Int J Med Sci 2014; 11(8):758-764. doi:10.7150/ijms.8919 This issue
1. Department of Cardiology, Pulmonology, and Nephrology;
2. Global Center of Excellence Program Study Group, Yamagata University School of Medicine, 2-2-2 Iida-Nishi Yamagata 990-9585, Japan.
Background: Adiponectin is an anti-inflammatory and cardio-protective cytokine. However, several studies have demonstrated that plasma adiponectin levels were inversely associated with pulmonary function in patients with chronic obstructive pulmonary disease, suggesting a proinflammatory or pulmonary-destructive role. It is still unclear whether adiponectin is a potent biomarker predicting declines in pulmonary function. The aim of this study was to investigate the association between adiponectin and pulmonary function among Japanese individuals who participated in an annual health check-up.
Methods: Spirometry and blood sampling, including measurements of plasma adiponectin, were performed for 3,253 subjects aged 40 years or older who participated in a community-based annual health check-up in Takahata, Japan from 2004 to 2006. In 2011, spirometry was re-performed, and the data from 872 subjects (405 men and 467 women) were available for a longitudinal analysis.
Results: Plasma adiponectin levels were found to be significantly associated with age, body mass index (BMI), and alanine aminotransferase (ALT), triglycerides (TG), and high-density lipoprotein-cholesterol (HDL-c) levels among both men and women in the study population. Plasma adiponectin levels were found to be associated with lifetime cigarette consumption (Brinkman index, BI) in men only. Plasma adiponectin levels were inversely correlated with forced expiratory volume in 1 s (FEV1) per forced vital capacity in both men and women. In addition, the annual change in FEV1 was inversely associated with plasma adiponectin levels in both genders. A multiple linear regression analysis revealed that this association was independent of other confounding factors such as age, BMI, BI, ALT, TG, and HDL-c.
Conclusions: The results of the present study suggest that adiponectin levels are predictive of declines in FEV1 in the general population.
Keywords: Adiponectin, Decline in FEV1, General population, Pulmonary function, Spirometry.
Long-term cigarette smoking induces many pulmonary diseases. Chronic obstructive pulmonary disease (COPD) is one of the most common respiratory disorders in the elderly population . Given the tremendous impact of COPD on death and chronic disability, the prevention of COPD is particularly important. COPD is thought to involve chronic inflammation not only in the respiratory system, but also in the rest of the body resulting from the spread of inflammatory mediators from the lungs .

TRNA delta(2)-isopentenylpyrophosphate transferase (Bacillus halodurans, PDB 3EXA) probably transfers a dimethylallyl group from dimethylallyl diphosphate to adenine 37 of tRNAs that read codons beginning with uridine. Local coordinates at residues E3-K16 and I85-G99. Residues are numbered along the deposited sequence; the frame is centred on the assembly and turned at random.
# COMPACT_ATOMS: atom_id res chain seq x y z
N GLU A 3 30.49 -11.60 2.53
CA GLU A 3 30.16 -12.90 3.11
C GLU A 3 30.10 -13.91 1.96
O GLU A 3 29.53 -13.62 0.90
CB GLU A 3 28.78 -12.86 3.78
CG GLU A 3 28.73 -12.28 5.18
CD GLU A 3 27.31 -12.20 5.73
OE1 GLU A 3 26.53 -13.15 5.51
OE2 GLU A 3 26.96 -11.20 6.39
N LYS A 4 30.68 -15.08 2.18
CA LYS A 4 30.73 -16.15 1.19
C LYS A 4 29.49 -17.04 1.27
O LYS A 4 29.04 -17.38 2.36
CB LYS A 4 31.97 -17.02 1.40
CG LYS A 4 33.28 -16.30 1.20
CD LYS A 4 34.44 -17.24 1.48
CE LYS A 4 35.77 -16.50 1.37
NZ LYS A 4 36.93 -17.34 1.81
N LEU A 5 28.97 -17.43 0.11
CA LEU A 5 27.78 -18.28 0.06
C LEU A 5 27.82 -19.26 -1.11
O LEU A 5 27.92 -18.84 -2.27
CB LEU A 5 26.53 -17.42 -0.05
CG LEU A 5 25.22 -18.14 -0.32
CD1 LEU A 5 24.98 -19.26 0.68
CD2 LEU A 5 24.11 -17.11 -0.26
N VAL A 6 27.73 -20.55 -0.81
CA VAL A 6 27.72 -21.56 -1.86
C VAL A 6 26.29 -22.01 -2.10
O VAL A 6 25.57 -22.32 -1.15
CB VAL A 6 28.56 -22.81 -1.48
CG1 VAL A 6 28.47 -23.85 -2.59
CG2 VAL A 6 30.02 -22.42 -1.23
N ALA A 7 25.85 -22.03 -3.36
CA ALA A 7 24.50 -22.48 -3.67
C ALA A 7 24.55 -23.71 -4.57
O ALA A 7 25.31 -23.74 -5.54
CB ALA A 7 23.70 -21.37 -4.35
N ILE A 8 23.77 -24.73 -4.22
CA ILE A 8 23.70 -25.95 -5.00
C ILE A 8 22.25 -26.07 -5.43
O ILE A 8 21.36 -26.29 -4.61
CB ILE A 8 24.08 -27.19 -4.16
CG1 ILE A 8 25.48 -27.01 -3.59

Metabolic syndrome is a predominant comorbidity of COPD [3-7]. Adipocytokines, including adiponectin, play a significant role in the pathogenesis of metabolic syndrome , and were noted as factors contributing to COPD. Tomoda et al. demonstrated an increase in plasma adiponectin levels in underweight COPD patients . Recently, it was demonstrated that higher adiponectin levels were associated with a higher risk of all-cause mortality in COPD patients . In addition, the Lung Health Study analysis demonstrated that adiponectin is a complex biomarker in COPD that is associated with a decreased risk of cardiovascular events, but an increased risk of respiratory mortality . These results suggest that adiponectin plays a proinflammatory or pulmonary-destructive role in the pathogenesis of COPD.
However, studies using adiponectin gene-targeted mice have yielded controversial results. Two studies reported that adiponectin-null mice developed a COPD-like phenotype [12, 13]. In contrast, others have demonstrated that adiponectin knockout mice were protected from the development of emphysema induced by long-term exposure to cigarette smoke . These contrasting results from animal studies complicate the interpretation of the role of adiponectin. Thus, whether adiponectin plays a pulmonary-protective or pulmonary-destructive role in the pathogenesis of COPD remains unclear.
To date, the relationship between plasma adiponectin levels and pulmonary function has not been demonstrated in a general population. This study aimed to investigate this relationship in order to determine the role of adiponectin in the lungs.
This study formed part of the Molecular Epidemiological Study of the Regional Characteristics of the 21st Century Centers of Excellence (COE) Program and the Global Centers of Excellence Program in Japan [3, 15-22]. The study was approved by the Ethics Committee of Yamagata University School of Medicine, and all participants provided their written informed consent.